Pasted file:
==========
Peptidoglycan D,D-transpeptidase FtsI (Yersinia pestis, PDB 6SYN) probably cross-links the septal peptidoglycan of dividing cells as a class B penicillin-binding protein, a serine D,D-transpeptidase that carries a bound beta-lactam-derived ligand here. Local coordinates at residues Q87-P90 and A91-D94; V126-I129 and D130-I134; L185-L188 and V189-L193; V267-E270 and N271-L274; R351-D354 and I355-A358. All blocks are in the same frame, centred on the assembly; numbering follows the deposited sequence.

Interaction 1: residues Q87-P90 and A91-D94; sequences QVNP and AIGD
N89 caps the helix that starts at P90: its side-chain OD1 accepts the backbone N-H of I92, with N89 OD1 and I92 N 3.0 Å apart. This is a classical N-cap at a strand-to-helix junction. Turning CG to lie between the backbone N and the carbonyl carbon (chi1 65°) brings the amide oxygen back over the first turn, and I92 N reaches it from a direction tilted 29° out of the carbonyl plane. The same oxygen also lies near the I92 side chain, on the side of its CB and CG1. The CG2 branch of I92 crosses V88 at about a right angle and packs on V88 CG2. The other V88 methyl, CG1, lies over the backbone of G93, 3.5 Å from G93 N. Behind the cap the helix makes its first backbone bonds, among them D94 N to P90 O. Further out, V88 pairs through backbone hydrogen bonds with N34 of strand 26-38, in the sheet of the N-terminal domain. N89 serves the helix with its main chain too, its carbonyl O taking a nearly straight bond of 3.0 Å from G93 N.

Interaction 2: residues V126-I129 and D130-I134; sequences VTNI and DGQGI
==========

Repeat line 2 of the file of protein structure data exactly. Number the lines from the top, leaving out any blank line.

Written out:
Interaction 1: residues Q87-P90 and A91-D94; sequences QVNP and AIGD